So here’s the challenge – I’m going to try and get my son to eat beetroot.
Why beetroot, I don’t hear you ask?
Well, a couple of reasons.
Firstly, although the wee man has an aversion to all vegetables, beetroot sits right at the furthest edge away from what he finds palatable. It’s the polar opposite of McDonald’s chicken nuggets.
While you can think of ways of hiding a carrot or a pepper in his dinner, it’s pretty hard to disguise a beetroot with it’s hard ruby flesh and powerful earthy taste.
The second reason? I have a lot of beetroot.
My da has an allotment and uses every inch of it and his back garden to grow his own produce. He loves to grow fresh fruit and veg and I love to cook them.
Apparently this has been a great year for beetroot.
Like I said I have a lot of it.
A beetroot mountain.
So what to do? Well, there’s no point in serving my son a beetroot, walnut and goat’s cheese salad. I’m thinking something sweeter might work.
Looks like it’s baking day.
The theory is I get him involved in the process of baking. If he takes part then he’ll feel some sort of ownership and be more inclined to eat what he has helped to make. Like all theories, it’s great while it’s in my head.
So I think we’ll have a go at making a beetroot loaf cake. Loaf cakes are not too challenging, not too controversial and most people seem to like them. They’re the Eamonn Holmes of the baking world.
I’m a keen but limited baker. I’m impatient and sloppy but I love to have a go. In a culinary world now dominated by Paul Hollywood Bake-off precision I’m from the ‘It might look like shit but I guarantee it tastes good’ school.
The first job is grating one good-sized beetroot. I hate grating, and grating beetroot is the worst. Soon my hands, the chopping board, most of counter covers, some of the cupboard doors and a fair portion of the floor are dappled with purple juice. I look a bit like Lady Macbeth.
I could use a food processor to do this but that would mean digging it out of the drawer, spending half an hour searching for all the bits, cleaning all the dust off it, wondering why it won’t start, realising I’ve put the blades from my spiraliser in it by mistake….I decide to stick with the grater and stained fingers.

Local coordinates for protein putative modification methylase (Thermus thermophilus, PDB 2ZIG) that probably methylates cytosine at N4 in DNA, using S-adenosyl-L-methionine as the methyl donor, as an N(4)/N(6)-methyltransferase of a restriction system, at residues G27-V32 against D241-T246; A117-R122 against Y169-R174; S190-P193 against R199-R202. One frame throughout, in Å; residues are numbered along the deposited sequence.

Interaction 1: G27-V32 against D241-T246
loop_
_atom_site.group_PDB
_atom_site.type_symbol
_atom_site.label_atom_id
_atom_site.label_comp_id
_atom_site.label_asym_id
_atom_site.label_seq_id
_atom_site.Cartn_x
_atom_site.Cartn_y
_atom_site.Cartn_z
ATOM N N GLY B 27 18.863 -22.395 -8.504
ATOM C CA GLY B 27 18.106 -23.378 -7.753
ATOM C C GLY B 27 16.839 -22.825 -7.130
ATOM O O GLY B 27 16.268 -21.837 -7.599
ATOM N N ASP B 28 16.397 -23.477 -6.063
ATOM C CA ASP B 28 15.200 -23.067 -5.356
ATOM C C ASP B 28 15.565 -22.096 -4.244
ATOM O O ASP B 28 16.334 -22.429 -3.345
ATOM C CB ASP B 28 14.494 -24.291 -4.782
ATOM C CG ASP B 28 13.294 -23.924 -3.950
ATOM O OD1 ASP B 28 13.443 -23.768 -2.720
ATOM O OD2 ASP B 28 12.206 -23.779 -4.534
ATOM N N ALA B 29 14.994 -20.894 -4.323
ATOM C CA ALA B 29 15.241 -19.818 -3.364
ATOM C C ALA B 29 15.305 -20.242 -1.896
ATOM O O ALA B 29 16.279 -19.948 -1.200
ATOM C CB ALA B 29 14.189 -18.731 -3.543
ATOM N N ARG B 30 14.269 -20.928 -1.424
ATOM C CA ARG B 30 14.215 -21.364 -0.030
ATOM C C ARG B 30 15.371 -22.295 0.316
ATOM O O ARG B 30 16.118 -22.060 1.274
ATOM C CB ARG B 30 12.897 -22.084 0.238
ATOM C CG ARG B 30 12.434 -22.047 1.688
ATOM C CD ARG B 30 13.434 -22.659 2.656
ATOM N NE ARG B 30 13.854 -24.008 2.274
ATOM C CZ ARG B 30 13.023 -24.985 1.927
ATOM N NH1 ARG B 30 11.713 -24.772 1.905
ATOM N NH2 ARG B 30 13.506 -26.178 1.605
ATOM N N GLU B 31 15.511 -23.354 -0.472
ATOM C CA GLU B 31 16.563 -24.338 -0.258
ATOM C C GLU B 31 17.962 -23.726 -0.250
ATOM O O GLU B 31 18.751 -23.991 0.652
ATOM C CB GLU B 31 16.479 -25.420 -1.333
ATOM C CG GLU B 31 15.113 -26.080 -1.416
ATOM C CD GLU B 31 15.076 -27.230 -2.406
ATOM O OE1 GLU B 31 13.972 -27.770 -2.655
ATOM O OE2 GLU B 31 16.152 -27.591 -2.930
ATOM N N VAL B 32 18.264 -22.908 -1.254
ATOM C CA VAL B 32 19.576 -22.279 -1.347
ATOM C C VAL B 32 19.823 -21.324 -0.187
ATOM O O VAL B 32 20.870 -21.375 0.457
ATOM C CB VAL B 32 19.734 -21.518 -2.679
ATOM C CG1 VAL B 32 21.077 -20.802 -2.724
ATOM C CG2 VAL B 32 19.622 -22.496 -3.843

I use a basic loaf cake recipe that I think originally came from Nigella. Equal quantities of butter and caster sugar creamed together (about 250g of each), add some lemon zest and beat in four eggs, one at a time. Then add the grated beetroot and, well, pretty much anything you like. I throw in a couple of handfuls of dried fruit but chocolate chips, nuts, dates, cherries (Christ I’m starting to sound a bit Jamie Oliver here).
When I bake or cook anything I love to use what I already have knocking about the kitchen (hence the beetroot). The best sort of cake is the one I can make without having to go to the shop.
The last step is adding plain flour (about 300g and a teaspoon of baking powder) and it’s at this point that I bring my son in. Any earlier and I know he would have got bored and already drifted away.
I interrupt his game of head-butting the kitchen table and get him busy with the spoon. As he stirs flour goes everywhere; on the sideboard, the floor, over both of us. It’s only later in the evening that I discover a fair dusting somehow ended up down the back of my underpants.
Then I get him to help me pour the mixture into a prepared loaf tin. He is completely captivated by the bright pink dough which seems like something from a sweet shop. The beetroot gives it a glowing artificial look, like those tiny jars of food colouring they sell in the shops. It seems to appeal to the young mind. He insists on licking the spoon and dipping his fingers. I’m beginning to think I may have pulled off a master stroke here.
An hour in a medium oven does the job. My son returns to stare through the glass door a couple of times before disappearing upstairs to tell mummy about his cake.
I allow it to cool before slicing. The fabulous pink hue has softened to a harder crimson colour which magnificently speckles the loaf like a crazy tree with scarlet leaves
My son can’t wait to try it. He……..
Well, where did you think we were going with this? I love a happy ending as well as the next person but come on, it’s my boy we’re talking about here.
The truth is he nibbled a little bit of the cake before asking for a bag of Quavers. Perhaps he was made suspicious by my eagerness to get him to try it. Maybe he spotted the trap. Perhaps his ‘vegetable radar’ was just too keen.
Maybe it was mummy telling him that beetroot turns your poo bright purple which put him off.
But he did try it, so technically, if not morally, I did win the great beetroot challenge.
Plus I was encouraged by the interest he showed in the processes of making the cake. How he seemed to find the same joy that I do in turning a range of modest ingredients into something which is more than the sum of their parts.
I’ve a feeling we’ll be having lots more baking days together over the years. I can’t wait.